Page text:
However, there would be a great need to have our underground car park available for such a purpose. Have the Government considered that? Was the construction of the car park such as to make the provision of shelter facilities simple and easy, or will we be in a panic and have to provide air conditioning plant, fresh water storage, and so on, under great pressure? Surely we should plan ahead so that we can make the necessary provision. I am sure that many people who work in this area would be grateful to know that they have been provided for.

The Government should also think about what they could do to encourage adequate civil defence facilities in older buildings. There are many things that they could do. For example, they could offer rate relief to those who make adequate provision. I would expect domestic shelters to be exempt from rates, and there are strong arguments for allowing 50 per cent. rate relief on parts of commercial buildings that could be used as shelters in times of need. That would allow the owners or occupiers of the buildings to use the space for the time being whether for car parking or for storage under those beneficial arrangements.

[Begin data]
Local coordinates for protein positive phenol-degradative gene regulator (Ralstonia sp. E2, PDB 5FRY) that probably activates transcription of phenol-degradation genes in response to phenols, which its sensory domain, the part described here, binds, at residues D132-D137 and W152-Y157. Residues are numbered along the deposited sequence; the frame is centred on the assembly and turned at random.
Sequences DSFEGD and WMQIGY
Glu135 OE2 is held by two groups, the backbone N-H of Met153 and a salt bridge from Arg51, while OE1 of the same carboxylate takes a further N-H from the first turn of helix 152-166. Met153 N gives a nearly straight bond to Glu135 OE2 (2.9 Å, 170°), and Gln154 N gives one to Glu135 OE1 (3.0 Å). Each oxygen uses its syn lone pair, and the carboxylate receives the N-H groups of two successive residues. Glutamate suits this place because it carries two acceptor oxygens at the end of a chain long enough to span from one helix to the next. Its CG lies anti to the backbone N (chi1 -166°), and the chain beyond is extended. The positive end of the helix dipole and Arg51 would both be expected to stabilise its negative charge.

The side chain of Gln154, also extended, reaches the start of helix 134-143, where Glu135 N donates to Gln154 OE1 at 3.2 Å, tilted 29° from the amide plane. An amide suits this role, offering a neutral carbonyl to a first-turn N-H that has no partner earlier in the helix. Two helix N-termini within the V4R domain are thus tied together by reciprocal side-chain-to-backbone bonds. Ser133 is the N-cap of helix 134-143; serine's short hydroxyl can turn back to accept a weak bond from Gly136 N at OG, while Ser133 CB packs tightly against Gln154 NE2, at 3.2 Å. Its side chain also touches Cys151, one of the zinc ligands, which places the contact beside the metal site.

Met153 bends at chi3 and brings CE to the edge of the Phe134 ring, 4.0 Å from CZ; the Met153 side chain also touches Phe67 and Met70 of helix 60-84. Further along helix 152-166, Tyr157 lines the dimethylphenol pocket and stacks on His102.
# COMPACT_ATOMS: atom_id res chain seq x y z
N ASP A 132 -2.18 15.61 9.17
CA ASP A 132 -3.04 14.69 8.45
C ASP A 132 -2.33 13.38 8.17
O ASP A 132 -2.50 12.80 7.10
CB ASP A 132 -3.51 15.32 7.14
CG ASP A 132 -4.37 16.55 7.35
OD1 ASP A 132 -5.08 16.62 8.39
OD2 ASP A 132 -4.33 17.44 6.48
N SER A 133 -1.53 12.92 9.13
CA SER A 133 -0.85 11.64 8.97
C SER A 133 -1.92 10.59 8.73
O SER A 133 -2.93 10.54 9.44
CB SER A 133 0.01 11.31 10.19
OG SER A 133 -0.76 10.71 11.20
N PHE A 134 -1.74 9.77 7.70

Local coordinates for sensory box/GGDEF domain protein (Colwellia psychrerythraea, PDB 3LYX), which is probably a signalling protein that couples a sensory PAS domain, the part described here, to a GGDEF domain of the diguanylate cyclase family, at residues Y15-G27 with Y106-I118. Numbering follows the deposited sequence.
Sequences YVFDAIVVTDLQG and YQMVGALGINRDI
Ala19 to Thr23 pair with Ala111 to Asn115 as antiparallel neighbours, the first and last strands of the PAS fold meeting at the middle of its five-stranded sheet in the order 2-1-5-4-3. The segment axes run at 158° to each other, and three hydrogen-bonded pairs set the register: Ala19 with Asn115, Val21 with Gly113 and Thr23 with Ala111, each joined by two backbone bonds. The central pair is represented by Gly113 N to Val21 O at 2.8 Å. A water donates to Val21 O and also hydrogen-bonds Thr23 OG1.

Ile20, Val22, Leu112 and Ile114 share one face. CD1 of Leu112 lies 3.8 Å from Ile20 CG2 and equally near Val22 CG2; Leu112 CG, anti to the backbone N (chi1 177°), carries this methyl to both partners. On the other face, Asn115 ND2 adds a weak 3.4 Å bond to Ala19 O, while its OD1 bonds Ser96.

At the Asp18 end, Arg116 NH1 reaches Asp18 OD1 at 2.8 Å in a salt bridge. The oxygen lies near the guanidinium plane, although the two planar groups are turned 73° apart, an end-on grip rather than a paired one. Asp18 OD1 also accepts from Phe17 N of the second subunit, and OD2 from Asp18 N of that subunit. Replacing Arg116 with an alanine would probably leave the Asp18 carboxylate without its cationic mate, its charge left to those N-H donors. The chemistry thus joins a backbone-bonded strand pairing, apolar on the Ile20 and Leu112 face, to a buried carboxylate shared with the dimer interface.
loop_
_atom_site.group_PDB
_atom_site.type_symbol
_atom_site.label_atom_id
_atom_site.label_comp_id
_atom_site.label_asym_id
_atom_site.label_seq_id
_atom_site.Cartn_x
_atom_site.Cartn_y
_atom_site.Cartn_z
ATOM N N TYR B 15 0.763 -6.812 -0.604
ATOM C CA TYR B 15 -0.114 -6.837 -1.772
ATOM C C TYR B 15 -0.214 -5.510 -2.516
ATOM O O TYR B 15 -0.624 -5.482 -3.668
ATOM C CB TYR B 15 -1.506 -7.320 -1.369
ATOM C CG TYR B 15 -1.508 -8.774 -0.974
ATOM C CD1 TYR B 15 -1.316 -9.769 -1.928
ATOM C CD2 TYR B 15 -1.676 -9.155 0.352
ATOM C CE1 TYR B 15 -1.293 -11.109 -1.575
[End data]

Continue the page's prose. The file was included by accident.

Ms. Harriet Harman (Peckham)

As the hon. Gentleman is chairman of the National Council for Civil Defence, can he tell the House how much notice hon. Members will have to return to their constituencies in the event of a nuclear emergency? Will only hon. Members such as myself—or even hon. Members such as myself — be able to reach their constituencies? How much warning will be given to enable us to join our constituents in a nuclear shelter?

Mr. Thorne

I am sorry that the hon. Lady has been present for so little time that she did not hear much of the previous debate. In a time of conflict varying lengths of time apply. In the second world war six months elapsed before any hostilities of any magnitude took place which affected the civilian population but — [Interruption.] Labour Members may have more information than I. They may know what the Kremlin has in mind while I do not.